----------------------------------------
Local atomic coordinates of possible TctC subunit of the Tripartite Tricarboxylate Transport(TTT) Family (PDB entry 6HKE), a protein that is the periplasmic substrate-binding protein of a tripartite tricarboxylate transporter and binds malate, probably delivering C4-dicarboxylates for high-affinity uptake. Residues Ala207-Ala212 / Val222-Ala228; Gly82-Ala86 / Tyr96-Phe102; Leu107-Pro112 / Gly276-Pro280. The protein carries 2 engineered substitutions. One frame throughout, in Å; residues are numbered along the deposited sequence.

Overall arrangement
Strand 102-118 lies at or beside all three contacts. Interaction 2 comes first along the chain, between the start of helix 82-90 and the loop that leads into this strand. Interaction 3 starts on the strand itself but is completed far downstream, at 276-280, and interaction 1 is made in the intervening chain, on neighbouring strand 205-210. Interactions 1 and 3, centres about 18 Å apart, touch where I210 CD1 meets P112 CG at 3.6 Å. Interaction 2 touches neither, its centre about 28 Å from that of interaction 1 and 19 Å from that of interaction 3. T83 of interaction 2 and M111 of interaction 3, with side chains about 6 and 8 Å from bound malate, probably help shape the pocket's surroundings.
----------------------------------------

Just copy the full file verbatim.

Local atomic coordinates of possible TctC subunit of the Tripartite Tricarboxylate Transport(TTT) Family (PDB entry 6HKE), a protein that is the periplasmic substrate-binding protein of a tripartite tricarboxylate transporter and binds malate, probably delivering C4-dicarboxylates for high-affinity uptake. Residues Ala207-Ala212 / Val222-Ala228; Gly82-Ala86 / Tyr96-Phe102; Leu107-Pro112 / Gly276-Pro280. The protein carries 2 engineered substitutions. One frame throughout, in Å; residues are numbered along the deposited sequence.

Overall arrangement
Strand 102-118 lies at or beside all three contacts. Interaction 2 comes first along the chain, between the start of helix 82-90 and the loop that leads into this strand. Interaction 3 starts on the strand itself but is completed far downstream, at 276-280, and interaction 1 is made in the intervening chain, on neighbouring strand 205-210. Interactions 1 and 3, centres about 18 Å apart, touch where I210 CD1 meets P112 CG at 3.6 Å. Interaction 2 touches neither, its centre about 28 Å from that of interaction 1 and 19 Å from that of interaction 3. T83 of interaction 2 and M111 of interaction 3, with side chains about 6 and 8 Å from bound malate, probably help shape the pocket's surroundings.